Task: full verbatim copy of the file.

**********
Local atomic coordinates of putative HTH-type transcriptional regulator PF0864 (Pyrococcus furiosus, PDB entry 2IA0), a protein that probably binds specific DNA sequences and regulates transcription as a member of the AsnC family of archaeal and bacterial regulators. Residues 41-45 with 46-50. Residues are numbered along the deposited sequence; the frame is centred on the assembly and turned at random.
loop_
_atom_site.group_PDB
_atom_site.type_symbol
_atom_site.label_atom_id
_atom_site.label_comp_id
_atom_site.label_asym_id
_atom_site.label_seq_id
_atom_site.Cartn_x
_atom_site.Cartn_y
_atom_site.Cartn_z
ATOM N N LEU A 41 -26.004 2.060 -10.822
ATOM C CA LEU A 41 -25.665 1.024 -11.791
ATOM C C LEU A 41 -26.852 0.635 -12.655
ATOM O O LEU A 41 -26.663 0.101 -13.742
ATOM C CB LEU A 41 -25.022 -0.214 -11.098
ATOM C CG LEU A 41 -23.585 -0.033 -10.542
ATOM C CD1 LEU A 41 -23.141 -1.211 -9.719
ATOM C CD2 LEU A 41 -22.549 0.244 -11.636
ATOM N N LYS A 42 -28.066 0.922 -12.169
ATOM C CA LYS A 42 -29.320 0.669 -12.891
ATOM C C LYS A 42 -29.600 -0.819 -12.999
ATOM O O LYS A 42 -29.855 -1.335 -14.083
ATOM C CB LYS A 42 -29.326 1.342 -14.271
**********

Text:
Local atomic coordinates of putative HTH-type transcriptional regulator PF0864 (Pyrococcus furiosus, PDB entry 2IA0), a protein that probably binds specific DNA sequences and regulates transcription as a member of the AsnC family of archaeal and bacterial regulators. Residues 41-45 with 46-50. Residues are numbered along the deposited sequence; the frame is centred on the assembly and turned at random.
loop_
_atom_site.group_PDB
_atom_site.type_symbol
_atom_site.label_atom_id
_atom_site.label_comp_id
_atom_site.label_asym_id
_atom_site.label_seq_id
_atom_site.Cartn_x
_atom_site.Cartn_y
_atom_site.Cartn_z
ATOM N N LEU A 41 -26.004 2.060 -10.822
ATOM C CA LEU A 41 -25.665 1.024 -11.791
ATOM C C LEU A 41 -26.852 0.635 -12.655
ATOM O O LEU A 41 -26.663 0.101 -13.742
ATOM C CB LEU A 41 -25.022 -0.214 -11.098
ATOM C CG LEU A 41 -23.585 -0.033 -10.542
ATOM C CD1 LEU A 41 -23.141 -1.211 -9.719
ATOM C CD2 LEU A 41 -22.549 0.244 -11.636
ATOM N N LYS A 42 -28.066 0.922 -12.169
ATOM C CA LYS A 42 -29.320 0.669 -12.891
ATOM C C LYS A 42 -29.600 -0.819 -12.999
ATOM O O LYS A 42 -29.855 -1.335 -14.083
ATOM C CB LYS A 42 -29.326 1.342 -14.271